TIPP CITY — At their meeting Monday night, the Tipp City Council discussed the possibility of hiring a park supervisor.
Doug Slagel, the parks board chairman, made the case for a park supervisor or ranger at council’s work session.
The parks advisory board recommends the creation of a part-time park supervisor position to oversee the safety and usage of the city’s parks. This person would report to parks superintendent Jim Asher and Tipp Monroe Community Services (TMCS) director Kathy Taylor.
The proposed supervisor or ranger would work mostly weekends during peak park usage, from April to October. A part-time supervisor would work between 20-24 hours a week and be paid about $10-12 an hour, Slagel suggested. Ideally, this person would be a retired police officer, he said.
“We need some eyes and ears down in our park system,” Slagel said. He pointed out that the parks board has noted issues with scheduling conflicts for fields at Kyle Park and vandalism of park equipment and bathrooms.
According to Slagel, the city’s park system has grown big enough that a supervisor is needed. The parks are not just used by residents, but also out of town visitors, he said.
He cited instances where people were charging for lessons or hosting tournaments on city fields without first registering these events with TMCS.
“We thought this was a good idea seven years ago,” Slagel said. Since then, use of the parks has only grown as horse trails and a disc golf course have been added, he said.
Other communities — like Vandalia and Troy — have parks and recreation departments, parks superintendent Asher said. In Tipp City, TMCS handles the scheduling of events and programs in the park.
“[Other cities] have a recreation person that does that type of job, where they will go out and supervise the parks for the evening, or they will tell you who’s supposed to be on diamond four or diamond five,” Asher said. “That’s really what we need, I think.”
Members of council asked if a supervisor was needed to handle administrative duties or as security. Council president Joe Gibson pointed out that the city’s police patrol the parks regularly.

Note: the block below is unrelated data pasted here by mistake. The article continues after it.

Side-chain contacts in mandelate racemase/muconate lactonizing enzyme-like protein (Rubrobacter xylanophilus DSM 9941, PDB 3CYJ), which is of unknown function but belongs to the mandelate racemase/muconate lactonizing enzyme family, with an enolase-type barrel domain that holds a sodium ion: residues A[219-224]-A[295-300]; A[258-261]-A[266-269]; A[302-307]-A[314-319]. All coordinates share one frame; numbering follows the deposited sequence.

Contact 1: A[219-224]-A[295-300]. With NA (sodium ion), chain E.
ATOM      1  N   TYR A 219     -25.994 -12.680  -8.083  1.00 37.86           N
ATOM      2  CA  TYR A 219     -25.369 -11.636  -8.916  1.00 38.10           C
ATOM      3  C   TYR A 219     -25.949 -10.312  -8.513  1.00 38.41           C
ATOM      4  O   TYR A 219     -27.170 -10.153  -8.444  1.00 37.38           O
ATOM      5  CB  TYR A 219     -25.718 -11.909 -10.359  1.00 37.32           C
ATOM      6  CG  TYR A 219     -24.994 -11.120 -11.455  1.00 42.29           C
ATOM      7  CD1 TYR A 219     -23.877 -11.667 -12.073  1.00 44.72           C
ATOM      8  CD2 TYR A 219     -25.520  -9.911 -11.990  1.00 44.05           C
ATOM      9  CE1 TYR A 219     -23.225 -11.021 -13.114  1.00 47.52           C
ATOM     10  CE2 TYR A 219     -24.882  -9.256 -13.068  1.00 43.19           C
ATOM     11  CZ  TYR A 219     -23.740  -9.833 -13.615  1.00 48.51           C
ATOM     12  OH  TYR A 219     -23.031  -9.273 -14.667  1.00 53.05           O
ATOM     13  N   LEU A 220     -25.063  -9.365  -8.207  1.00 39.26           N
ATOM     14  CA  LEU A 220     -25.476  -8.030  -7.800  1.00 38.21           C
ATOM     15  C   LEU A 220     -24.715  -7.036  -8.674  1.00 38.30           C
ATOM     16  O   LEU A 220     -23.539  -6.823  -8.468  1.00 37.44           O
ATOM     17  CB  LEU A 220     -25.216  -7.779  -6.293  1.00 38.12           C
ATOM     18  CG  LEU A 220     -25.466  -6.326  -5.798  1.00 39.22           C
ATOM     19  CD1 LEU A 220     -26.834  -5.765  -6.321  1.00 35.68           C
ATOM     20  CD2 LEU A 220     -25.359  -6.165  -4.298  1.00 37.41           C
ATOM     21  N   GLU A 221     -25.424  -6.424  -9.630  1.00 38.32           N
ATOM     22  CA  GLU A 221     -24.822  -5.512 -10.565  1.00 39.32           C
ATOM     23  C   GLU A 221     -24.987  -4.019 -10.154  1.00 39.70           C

Council asked for more information regarding the issue, including how many runs the police department make to the parks. City Manager Timothy Eggleston suggested that council and staff could revisit and fine tune the suggestion during the budget process.
Council made a motion allowing city staff to proceed with a traffic study on Weller Drive. This study will determine whether it is possible to remove the barrier on Weller Drive without changing the current traffic light timing. If the study should show that new timing is needed, a second phase of the study would begin to see what changes need to be made.
Council also approved a resolution hiring an outside firm to complete material testing services for the County Road 25A reconstruction project. The city will contract with Quality Control Inspection Inc. for inspection services at a cost of $197,415.
Because of the number of projects currently ongoing, the city inspector does not have the time to handle this project as well, the city manager explained. The Ohio Department of Transportation will reimburse up to 73 percent of the cost for the inspection and material testing.
The city awarded the Walnut Street utility replacement project to Double Jay construction at a cost of $717,740. The city only received one bid for the Walnut Street project and will be rebidding the Rosalyn Street portion of the project, since that portion did not receive any bids.
In other business, finance director John Green reviewed the city’s mid-year financial report.
“Things are overall in line with the budget,” Green said. As of June 30, general fund receipts total $3,326,860 and expenses at $3,209,285.
General fund receipts are up in all categories, Green said. If the current trend holds, the city’s income tax revenues will be more than $200,000 above budget.
All of the most significant aquatic center revenue sources are down as of the end of June, thanks mostly to a rainy summer so far. The center is down $400 on season passes, $1,115 on daily admissions, and $2,450. According to Green, the numbers are down only slightly from last year, which he noted was a historically bad year for the pool.
Water fund collections are up significantly, but still 7 percent below budgeted levels. This can also be attributed to the rainy weather, since revenues typically go up during the summer as people use more water on their lawns.
The city was awarded the State Auditor’s Award with Distinction for a clean 2014 audit Monday night. Mayor Pat Hale accepted the award on behalf of the city.
“It’s important to note that this puts Tipp City in a very select group. Fewer than 5 percent of all entities that are audited annually are eligible,” a representative of the state auditor’s office said.
Council members thanked Green and his staff for all their hard work.